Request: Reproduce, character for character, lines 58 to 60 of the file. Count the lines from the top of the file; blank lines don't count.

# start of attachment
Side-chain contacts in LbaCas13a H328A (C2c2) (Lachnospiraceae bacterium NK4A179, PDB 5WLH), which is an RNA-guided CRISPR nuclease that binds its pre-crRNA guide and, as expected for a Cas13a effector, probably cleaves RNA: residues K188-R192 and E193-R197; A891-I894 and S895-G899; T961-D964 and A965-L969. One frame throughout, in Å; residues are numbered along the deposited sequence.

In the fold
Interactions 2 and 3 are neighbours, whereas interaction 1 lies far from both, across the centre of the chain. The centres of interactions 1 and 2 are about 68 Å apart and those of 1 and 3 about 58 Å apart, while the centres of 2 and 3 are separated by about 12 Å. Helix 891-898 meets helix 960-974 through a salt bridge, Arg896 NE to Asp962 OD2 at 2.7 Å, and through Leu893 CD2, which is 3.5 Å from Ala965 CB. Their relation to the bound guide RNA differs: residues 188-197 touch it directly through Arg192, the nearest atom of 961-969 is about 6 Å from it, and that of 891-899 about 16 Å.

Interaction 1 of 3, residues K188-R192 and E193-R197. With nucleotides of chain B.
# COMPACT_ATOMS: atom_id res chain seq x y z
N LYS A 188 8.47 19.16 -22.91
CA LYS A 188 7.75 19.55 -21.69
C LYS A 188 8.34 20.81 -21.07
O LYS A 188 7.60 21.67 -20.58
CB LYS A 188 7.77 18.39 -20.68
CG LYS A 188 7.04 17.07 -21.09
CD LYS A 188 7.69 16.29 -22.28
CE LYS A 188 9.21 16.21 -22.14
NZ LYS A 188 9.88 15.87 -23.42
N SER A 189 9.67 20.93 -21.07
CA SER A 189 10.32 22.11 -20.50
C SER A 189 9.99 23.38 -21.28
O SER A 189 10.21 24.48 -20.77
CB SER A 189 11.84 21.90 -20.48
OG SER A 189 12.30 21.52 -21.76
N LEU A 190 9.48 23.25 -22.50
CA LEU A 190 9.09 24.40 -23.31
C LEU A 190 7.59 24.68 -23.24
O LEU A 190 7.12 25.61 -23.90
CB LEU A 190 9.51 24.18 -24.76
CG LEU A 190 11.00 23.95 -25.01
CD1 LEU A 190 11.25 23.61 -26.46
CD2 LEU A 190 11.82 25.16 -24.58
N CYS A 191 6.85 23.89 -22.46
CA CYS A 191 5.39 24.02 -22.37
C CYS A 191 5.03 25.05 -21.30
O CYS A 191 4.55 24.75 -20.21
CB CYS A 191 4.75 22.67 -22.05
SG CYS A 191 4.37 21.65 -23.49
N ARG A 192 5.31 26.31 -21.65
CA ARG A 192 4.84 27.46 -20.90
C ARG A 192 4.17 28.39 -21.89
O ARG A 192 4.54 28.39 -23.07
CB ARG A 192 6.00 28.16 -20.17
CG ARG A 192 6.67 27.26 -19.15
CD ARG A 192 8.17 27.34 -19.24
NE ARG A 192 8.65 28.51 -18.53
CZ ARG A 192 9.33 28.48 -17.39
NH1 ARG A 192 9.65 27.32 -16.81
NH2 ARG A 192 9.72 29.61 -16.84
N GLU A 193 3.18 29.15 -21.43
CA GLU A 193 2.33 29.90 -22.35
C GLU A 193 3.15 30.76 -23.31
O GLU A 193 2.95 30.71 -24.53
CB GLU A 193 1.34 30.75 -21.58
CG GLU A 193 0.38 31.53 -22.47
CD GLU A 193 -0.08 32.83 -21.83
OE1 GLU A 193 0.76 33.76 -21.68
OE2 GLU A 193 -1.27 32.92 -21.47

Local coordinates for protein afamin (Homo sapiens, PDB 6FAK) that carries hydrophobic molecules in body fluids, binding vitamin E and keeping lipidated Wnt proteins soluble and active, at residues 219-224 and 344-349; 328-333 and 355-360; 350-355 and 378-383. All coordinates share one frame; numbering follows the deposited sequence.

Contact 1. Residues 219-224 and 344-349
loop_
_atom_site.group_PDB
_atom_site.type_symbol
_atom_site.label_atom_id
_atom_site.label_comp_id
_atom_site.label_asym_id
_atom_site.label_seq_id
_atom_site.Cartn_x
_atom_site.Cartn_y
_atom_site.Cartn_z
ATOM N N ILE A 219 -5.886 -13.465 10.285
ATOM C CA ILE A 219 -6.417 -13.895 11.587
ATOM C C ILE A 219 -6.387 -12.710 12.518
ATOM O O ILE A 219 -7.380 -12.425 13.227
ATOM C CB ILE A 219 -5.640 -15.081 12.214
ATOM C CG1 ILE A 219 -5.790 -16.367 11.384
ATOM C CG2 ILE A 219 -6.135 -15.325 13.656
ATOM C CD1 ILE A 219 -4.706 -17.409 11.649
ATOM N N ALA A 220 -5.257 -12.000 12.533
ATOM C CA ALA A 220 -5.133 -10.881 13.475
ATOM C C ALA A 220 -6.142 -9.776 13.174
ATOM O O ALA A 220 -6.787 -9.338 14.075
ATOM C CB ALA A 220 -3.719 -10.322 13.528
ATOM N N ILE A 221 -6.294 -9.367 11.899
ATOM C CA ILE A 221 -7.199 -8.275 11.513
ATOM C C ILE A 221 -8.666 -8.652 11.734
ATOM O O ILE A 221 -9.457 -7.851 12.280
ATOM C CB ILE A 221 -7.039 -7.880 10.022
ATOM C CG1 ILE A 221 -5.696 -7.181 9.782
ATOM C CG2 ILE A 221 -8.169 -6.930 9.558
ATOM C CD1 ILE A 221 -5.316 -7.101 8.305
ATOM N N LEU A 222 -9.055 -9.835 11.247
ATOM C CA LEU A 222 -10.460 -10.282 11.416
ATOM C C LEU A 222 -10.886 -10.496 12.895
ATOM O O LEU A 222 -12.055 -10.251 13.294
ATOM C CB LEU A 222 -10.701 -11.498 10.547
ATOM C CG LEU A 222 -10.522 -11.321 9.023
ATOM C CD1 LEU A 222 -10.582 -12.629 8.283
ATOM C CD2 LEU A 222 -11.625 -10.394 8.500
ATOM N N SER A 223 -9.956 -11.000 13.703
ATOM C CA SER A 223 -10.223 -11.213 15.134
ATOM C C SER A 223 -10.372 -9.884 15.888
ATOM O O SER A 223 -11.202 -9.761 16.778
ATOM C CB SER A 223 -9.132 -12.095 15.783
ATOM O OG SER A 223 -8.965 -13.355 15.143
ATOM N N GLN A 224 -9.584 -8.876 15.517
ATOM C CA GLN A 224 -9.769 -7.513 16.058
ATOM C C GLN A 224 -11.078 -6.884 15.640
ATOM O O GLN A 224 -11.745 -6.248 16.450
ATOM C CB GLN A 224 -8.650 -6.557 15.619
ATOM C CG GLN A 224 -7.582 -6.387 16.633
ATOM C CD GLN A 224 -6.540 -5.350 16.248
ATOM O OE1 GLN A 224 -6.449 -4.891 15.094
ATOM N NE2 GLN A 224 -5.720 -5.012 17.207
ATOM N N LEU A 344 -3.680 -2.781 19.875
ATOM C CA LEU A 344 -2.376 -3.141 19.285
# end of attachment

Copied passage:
_atom_site.group_PDB
_atom_site.type_symbol
_atom_site.label_atom_id